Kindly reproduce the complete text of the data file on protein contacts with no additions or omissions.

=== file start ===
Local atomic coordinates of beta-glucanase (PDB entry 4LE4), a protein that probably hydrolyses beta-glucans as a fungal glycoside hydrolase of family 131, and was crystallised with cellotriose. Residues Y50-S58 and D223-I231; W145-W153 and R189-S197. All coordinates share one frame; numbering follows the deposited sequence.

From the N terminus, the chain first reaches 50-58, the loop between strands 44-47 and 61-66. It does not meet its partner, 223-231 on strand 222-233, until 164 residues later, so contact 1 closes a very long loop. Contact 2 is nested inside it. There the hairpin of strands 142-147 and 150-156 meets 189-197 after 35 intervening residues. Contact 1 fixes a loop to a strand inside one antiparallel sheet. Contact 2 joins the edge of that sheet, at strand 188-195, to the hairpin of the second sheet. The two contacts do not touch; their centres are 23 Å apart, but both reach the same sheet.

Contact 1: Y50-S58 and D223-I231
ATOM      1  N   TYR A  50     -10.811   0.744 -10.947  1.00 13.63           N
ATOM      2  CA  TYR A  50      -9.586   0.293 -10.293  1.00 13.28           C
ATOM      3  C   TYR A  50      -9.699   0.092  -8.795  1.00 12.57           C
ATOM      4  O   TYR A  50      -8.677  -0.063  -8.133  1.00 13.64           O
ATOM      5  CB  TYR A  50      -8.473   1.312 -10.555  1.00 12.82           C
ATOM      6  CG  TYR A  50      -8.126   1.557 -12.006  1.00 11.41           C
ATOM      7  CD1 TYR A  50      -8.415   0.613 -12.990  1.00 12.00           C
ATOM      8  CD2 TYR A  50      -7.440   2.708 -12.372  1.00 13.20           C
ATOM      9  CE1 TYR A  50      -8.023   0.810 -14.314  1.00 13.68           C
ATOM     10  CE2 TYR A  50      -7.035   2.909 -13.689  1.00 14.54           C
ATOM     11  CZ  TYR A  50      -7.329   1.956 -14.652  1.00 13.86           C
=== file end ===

Local atomic coordinates of beta-glucanase (PDB entry 4LE4), a protein that probably hydrolyses beta-glucans as a fungal glycoside hydrolase of family 131, and was crystallised with cellotriose. Residues Y50-S58 and D223-I231; W145-W153 and R189-S197. All coordinates share one frame; numbering follows the deposited sequence.

From the N terminus, the chain first reaches 50-58, the loop between strands 44-47 and 61-66. It does not meet its partner, 223-231 on strand 222-233, until 164 residues later, so contact 1 closes a very long loop. Contact 2 is nested inside it. There the hairpin of strands 142-147 and 150-156 meets 189-197 after 35 intervening residues. Contact 1 fixes a loop to a strand inside one antiparallel sheet. Contact 2 joins the edge of that sheet, at strand 188-195, to the hairpin of the second sheet. The two contacts do not touch; their centres are 23 Å apart, but both reach the same sheet.

Contact 1: Y50-S58 and D223-I231
ATOM      1  N   TYR A  50     -10.811   0.744 -10.947  1.00 13.63           N
ATOM      2  CA  TYR A  50      -9.586   0.293 -10.293  1.00 13.28           C
ATOM      3  C   TYR A  50      -9.699   0.092  -8.795  1.00 12.57           C
ATOM      4  O   TYR A  50      -8.677  -0.063  -8.133  1.00 13.64           O
ATOM      5  CB  TYR A  50      -8.473   1.312 -10.555  1.00 12.82           C
ATOM      6  CG  TYR A  50      -8.126   1.557 -12.006  1.00 11.41           C
ATOM      7  CD1 TYR A  50      -8.415   0.613 -12.990  1.00 12.00           C
ATOM      8  CD2 TYR A  50      -7.440   2.708 -12.372  1.00 13.20           C
ATOM      9  CE1 TYR A  50      -8.023   0.810 -14.314  1.00 13.68           C
ATOM     10  CE2 TYR A  50      -7.035   2.909 -13.689  1.00 14.54           C
ATOM     11  CZ  TYR A  50      -7.329   1.956 -14.652  1.00 13.86           C